Back in 1941, its sheltered bays obscured the landing of British Commandos who – with the help of 52 men from the Norwegian Royal Navy – sank 18,000 tonnes of German shipping. They also captured an Enigma code machine with its cypher books, greatly abbreviating WW2.


The thing most people come here for, though, has been the backbone of the archipelago’s economy for the last 1000 years – fishing. These rich waters – from here to the breeding grounds in the Barents Sea -are stuffed with huge cod, halibut, coalfish and the fish further down the food chain that they, in turn, prey upon.

Travel here is not, however, package-hol straightforward. From Oslo, you may have to take a couple of jumps, the planes getting smaller and smaller the farther North you travel. SAS will take you as far as the sparse Northern football town of Bodø – make time here to take in a simple, but hugely enjoyable seafood supper in one of the harbourside restaurants – before then making your way back to Bodø airport and the final skip. Courtesy of Widerøe Airlines, this takes you across to Leknes, the main hub for the islands.

Bodø has just one check-in and a carousel not much longer than a supermarket checkout. At certain times of day, you may have the place to yourself, aside from the occasional visit of a surly staff member. Inevitably, he will check you in, bark instructions as to where you should wait for your plane and then disappear again.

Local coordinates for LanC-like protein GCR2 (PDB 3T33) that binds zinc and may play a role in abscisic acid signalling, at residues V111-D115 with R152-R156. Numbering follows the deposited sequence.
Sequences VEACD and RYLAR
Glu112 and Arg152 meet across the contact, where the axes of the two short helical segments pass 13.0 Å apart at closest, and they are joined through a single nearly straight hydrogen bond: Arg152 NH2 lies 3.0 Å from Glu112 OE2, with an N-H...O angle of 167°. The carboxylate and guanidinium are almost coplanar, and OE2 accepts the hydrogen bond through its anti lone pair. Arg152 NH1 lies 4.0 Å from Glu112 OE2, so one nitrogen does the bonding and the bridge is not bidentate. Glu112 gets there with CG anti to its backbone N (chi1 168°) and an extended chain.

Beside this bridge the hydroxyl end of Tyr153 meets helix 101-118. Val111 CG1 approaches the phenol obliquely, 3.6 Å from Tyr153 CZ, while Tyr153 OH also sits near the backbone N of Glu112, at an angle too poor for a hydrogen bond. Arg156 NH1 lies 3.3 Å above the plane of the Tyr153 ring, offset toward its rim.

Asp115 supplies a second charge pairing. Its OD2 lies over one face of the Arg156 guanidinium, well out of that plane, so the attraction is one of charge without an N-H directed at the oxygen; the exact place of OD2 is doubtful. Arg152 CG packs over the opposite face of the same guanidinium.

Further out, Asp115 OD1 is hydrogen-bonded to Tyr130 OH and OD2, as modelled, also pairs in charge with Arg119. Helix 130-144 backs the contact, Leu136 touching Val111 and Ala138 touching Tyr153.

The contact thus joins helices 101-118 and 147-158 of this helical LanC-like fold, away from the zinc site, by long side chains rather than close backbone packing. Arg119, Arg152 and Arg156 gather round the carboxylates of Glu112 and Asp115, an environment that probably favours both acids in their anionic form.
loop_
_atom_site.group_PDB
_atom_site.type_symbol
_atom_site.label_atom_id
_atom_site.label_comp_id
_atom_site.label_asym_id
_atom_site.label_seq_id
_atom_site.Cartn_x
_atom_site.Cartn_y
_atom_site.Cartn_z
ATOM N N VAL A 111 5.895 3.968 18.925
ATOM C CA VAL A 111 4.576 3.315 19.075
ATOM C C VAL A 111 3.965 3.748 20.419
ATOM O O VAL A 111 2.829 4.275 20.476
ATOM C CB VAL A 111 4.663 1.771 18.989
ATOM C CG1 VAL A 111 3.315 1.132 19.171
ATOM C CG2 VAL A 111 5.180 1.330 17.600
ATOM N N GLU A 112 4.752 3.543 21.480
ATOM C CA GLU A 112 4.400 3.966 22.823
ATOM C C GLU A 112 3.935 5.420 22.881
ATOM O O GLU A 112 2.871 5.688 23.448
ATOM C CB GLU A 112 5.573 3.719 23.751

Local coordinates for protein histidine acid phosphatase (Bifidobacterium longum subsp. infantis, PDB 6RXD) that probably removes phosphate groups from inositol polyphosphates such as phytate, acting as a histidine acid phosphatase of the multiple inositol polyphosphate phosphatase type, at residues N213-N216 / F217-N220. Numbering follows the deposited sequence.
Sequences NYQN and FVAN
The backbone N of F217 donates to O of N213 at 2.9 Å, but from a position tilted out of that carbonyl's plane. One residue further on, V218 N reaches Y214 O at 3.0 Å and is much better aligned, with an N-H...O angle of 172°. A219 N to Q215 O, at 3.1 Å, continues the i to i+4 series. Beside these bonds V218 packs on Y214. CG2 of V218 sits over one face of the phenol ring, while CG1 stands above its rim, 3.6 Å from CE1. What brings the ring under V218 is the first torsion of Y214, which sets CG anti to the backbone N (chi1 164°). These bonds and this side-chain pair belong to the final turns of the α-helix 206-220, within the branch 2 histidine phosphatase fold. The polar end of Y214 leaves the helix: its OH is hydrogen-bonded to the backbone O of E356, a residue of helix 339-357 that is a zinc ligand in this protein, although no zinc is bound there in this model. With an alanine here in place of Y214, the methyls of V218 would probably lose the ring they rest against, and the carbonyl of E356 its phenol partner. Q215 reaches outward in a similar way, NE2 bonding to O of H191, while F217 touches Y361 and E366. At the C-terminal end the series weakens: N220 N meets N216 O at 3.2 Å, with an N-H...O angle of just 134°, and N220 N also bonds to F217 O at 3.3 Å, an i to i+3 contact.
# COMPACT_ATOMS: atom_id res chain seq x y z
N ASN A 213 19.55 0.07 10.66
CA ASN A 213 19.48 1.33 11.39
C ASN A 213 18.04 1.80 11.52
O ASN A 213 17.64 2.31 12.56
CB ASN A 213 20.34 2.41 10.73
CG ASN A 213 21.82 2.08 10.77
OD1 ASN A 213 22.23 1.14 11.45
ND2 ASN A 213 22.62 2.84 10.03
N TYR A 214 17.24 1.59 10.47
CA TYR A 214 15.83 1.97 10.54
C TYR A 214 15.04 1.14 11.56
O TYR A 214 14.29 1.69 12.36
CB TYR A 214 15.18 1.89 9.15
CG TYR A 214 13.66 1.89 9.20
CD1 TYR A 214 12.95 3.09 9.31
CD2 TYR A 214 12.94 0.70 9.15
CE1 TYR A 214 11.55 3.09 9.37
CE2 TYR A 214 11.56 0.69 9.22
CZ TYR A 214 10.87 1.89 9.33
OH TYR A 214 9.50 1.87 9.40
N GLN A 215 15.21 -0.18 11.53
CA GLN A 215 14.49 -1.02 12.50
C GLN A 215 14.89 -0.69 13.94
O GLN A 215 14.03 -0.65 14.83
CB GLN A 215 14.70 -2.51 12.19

Widerøe pilots, it seems, are made of sterner stuff than your average skybus driver. They all have the taut, lean, but careworn carriage and steely 1000-metre stare that comes from steering a 30-year-old De Havilland twin-prop through brooding, battleship-coloured murk to airports where nobody accepts “the weather” as an excuse for lateness. Outside the very busiest times, once you’ve climbed the steps, you’ll probably find you have all 37 seats to yourself for the 40 minute it will take you to reach Leknes.